Artists create a unique style for an animated series on ShowTime
By Karen Moltenbrey
One look and it is quite obvious that the folks at Sextant Entertainment and Peafur Production were feeling a bit devilish when they created the new animated comedy series "The Mr. Hell Show." Appearing on the recently launched ShowTime Next channel and on the UK's BBC, the series features 13 24-minute shows made up of eight to nine sketches that star Mr. Hell-a sarcastic anti-hero-and a cast of equally warped recurring characters.
"Mr. Hell, the politically incorrect host, is the cynical glue that binds together the various sketches and bits of weirdness," says Peafur's David Freedman. "The show has a dark, twisted sense of humor that focuses on human cruelty." With plots that take jabs at Switzerland's political neutrality, the British royal family, and even haute couture, "you either get the humor, or you don't," he notes. "It's definitely not for children." Freedman along with Alan Gilbey are the show's executive producers, creators, and writers.
"The Mr. Hell Show" is a fully animated series created using what production company Sexton calls "Hell-mation," a style of 3D computer-animated cutouts assembled and designed to simulate 2D cel animation. "All our characters are like paper dolls, built inside a computer and then manipulated by animators," says Freedman. "We've combined these cutout puppets with cutting-edge computer technology for a new look."
|All the background scenes were created in Photoshop, and each contains a unique style and color scheme.|
The characters were conceived at Peafur's London studio. Next, the designs were sent to Sextant in Vancouver, Canada, where the characters were constructed and animated. For each character, the artists selected one of several differently sized 3D scalable wireframe armatures, or skeletons, created in Alias| Wavefront's Maya running on NT-based workstations from SGI. Then they attached a flat texture covering, which mimicked "paper" clothes but contained the character's facial structure, hair, clothing, and more, giving it a unique appearance.
Using Maya, the artists animated the characters, which were given a limited range of motion. This was used to the show's advantage in that it resulted in a style that more closely resembled cel animation than 3D animation. Effects were later added during postproduction with Adobe Systems' After Effects.
The backgrounds, which were created in Adobe's Photoshop, were varied to complement each sketch either by changing the color schemes or by incorporating collages made from photographs or engravings. In an episode featuring a bull in a china shop, the group created a translucent backdrop to simulate a feeling of fragility. "We didn't want the audience to feel like it was watching one, long monotonous palette of colors," notes Freedman. "Even with the limitations of our animation technique, we tried to be as [creative] as possible."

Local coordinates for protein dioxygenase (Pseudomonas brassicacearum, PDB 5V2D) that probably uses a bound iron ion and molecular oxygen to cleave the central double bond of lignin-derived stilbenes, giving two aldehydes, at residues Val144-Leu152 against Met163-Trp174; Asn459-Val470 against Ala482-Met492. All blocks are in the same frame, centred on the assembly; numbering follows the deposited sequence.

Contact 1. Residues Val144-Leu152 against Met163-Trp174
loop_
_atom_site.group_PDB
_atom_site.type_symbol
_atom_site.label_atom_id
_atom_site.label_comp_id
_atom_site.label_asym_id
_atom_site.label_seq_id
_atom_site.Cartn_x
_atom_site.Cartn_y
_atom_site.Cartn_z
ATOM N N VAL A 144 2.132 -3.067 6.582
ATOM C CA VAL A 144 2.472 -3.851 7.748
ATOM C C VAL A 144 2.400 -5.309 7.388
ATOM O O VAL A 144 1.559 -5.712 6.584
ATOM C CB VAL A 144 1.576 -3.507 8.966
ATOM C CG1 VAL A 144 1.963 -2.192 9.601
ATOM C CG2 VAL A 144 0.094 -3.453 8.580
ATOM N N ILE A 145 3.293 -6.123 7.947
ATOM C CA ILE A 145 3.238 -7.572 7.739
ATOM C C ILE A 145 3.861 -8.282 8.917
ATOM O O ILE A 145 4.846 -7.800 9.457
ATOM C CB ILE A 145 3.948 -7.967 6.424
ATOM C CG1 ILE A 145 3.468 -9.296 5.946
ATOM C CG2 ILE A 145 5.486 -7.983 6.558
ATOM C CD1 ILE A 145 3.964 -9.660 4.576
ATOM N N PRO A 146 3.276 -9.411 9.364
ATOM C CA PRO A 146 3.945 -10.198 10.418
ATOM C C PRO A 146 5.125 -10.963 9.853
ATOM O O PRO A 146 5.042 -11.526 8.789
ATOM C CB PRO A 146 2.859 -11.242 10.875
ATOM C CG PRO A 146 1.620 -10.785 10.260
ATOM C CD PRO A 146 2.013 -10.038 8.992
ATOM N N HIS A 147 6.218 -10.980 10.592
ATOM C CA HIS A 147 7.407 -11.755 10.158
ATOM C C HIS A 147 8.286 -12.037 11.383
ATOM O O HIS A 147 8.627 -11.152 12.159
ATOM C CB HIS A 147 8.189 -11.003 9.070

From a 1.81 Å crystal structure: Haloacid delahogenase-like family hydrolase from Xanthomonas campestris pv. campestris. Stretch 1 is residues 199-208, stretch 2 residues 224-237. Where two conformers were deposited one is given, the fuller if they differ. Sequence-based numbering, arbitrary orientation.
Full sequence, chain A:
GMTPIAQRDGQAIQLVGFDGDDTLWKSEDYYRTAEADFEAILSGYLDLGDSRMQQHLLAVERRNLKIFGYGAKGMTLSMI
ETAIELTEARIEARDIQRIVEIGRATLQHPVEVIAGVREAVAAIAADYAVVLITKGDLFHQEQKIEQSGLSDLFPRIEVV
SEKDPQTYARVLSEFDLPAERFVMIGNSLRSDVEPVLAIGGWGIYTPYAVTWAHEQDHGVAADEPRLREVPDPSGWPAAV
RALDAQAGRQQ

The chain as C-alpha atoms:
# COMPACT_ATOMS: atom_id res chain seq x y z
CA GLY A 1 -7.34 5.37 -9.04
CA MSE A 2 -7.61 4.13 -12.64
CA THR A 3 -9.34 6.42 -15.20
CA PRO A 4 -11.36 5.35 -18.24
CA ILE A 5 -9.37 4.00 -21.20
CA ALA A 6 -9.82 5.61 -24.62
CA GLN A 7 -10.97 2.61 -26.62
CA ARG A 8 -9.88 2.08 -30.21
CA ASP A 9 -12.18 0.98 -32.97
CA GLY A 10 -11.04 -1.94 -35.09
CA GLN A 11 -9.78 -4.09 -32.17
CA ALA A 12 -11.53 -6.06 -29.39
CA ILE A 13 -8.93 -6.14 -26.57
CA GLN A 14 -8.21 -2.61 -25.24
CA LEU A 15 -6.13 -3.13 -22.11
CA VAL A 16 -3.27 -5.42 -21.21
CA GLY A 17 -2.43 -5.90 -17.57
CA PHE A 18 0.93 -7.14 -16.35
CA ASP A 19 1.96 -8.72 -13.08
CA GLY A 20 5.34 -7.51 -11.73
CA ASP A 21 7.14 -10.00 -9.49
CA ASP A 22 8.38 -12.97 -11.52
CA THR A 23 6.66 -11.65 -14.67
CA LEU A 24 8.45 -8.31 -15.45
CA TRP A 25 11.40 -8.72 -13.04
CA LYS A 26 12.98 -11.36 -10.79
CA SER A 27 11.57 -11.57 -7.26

|Artists at Peafur Production created "The Mr. Hell Show" characters by building 3D skeletons and then attaching a flat texture, similar to a paper doll cutout. |
Using their paper cutout technique has enabled Peafur and Sex tant to tread into the area of sketch animation, which was previously off limits because of the time restraints required to create an ensemble of characters and sets that changed constantly. "We were able to create 24 minutes of animation in about six weeks," says Sextant producer J. Falconer. Adds Freedman: "We can easily dress and redress the characters for different sketches. As the series runs, observant viewers will see our repertory company coming back in all kinds of strange costumes and contexts-some changing sex as well."
To create their cast of thousands, the animators used Adobe's Illustrator to segment the body parts from a core cast of 18 bit-part players, so they can mix and match hands, legs, mouths, and so on to create a completely new set of characters, then drop them into a scene. The team at Sextant scripted a plug-in for Maya to help the animators locate certain hand and mouth positions or expressions needed to "act" the characters. According to Falconer, this process was fairly seamless because the characters consist of flat colors rather than textures.
Peafur and Sextant are now working on a second season of shows, playing the "devil's advocate" for this new style of animation.
Maya, Alias|Wavefront (www.aliaswavefront.com)